Bush Aides Concede Robertson Could Win In Iowa
DES MOINES, Iowa (AP) _ Aides to Vice President George Bush conceded Thursday that Pat Robertson could win the state’s precinct caucuses, but predicted the former television evangelist will not win the Republican presidential nomination.
George Wittgraf, Bush’s Iowa campaign manager, said the field has broken into two tiers and only Bush, Robertson and Senate Republican Leader Bob Dole have any chance of winning Iowa.
″We think there’s a potential that any one of three candidates could win the Iowa caucuses,″ Wittgraf said. ″No one of the others has the potential to win the Iowa caucuses.″
Wittgraf’s comments came at a news conference called by the Bush campaign to announce they’ve enlisted the support of two more prominent party activists. During the session, Wittgraf gave reporters a frank assessment of the status of the GOP race.
He said former Delaware Gov. Pete du Pont, New York Rep. Jack Kemp and former Secretary of State Alexander Haig have no chance of winning Iowa. Haig has conceded the state, concentrating instead on New Hampshire, but both Kemp and du Pont campaign actively in Iowa.
While Robertson has the potential to do well in Iowa, and possibly even win, Wittgraf said Bush’s main mission is to defeat Dole. The Republican Party eventually will pick between Dole and Bush, Wittgraf predicted.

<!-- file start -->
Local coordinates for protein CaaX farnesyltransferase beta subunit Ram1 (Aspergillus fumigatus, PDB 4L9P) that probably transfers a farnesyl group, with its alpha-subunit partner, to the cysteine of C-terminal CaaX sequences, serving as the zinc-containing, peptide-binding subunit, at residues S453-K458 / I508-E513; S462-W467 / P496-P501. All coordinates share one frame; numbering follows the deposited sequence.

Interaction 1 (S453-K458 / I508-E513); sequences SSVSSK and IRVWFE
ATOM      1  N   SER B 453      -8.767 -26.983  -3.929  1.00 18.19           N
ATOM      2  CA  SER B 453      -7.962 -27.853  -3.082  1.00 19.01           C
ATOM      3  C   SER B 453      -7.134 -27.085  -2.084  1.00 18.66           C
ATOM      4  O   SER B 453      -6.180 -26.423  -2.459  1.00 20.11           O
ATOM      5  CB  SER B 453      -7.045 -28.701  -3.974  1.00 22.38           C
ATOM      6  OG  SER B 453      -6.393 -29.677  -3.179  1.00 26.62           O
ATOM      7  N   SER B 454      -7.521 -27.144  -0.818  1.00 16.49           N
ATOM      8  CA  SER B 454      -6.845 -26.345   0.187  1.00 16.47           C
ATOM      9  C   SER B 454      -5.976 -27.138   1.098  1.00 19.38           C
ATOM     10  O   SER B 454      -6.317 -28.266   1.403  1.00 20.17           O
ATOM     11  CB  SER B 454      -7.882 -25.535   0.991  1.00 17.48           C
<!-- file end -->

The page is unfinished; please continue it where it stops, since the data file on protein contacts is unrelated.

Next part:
″It’s a two-candidate race,″ Wittgraf said. ″Our first priority is beating Bob Dole in the caucuses. I find it hard to conceive of the Republican Party nominating Pat Robertson. Ultimately the decision for the Republican Party will be between George Bush and Bob Dole.″
Though some polls in recent weeks have shown Bush edging ahead of Dole in Iowa, Wittgraf said the race is still too close to call and won’t be decided until just before the Feb. 8 caucuses.
″It’ll be Bush and Dole and who gets hot at the end,″ Wittgraf said. He said about a third of the state’s Republican activists back Bush, another third back Dole and a third are undecided.
He said those two candidates have the support of ″traditional Republicans″ who will unite to reject Robertson if one of the two front- runners stumbles.
Robertson’s presence in Iowa has been an unsettling question mark for GOP activists since he easily won a straw poll of thousands of activists at a state Republican Party event Sept. 12.
Thursday’s news conference was called to announce that Richard Redman, a veteran GOP activist from Carlisle who backed former Senate Majority Leader Howard Baker, and Lake Mills lawyer Richard Schwarm, a member of the Republican State Central Committee, have decided to endorse Bush.
Meanwhile, at another appearance in Kansas City, Mo., Bush made an appeal to the nation’s farmers in a speech to the 60th annual Future Farmers of America convention.
″There are some in the Democratic Party who would tell you that the game is up, that American farmers can’t compete with rest of the world any more,″ Bush said.
″Their solution is to pull back inside Fortress America, put up the protectionist walls of tariffs and trade barriers, and restrict your future to one of acreage reductions and subsidies and agriculture welfare.″
Bush said that trade retaliation and protectionism was an admission of defeat, and that trade barriers should be fought through negotiation.
A joint conference committee is attempting to resolve trade bills passed by the House and Senate. A controversial provision pushed by Rep. Richard Gephardt of Misssouri, a Democratic presidential candidate, would require the president to retaliate against countries that have accumulated excessive trade surpluses with the United State as a result of unfair trade practices.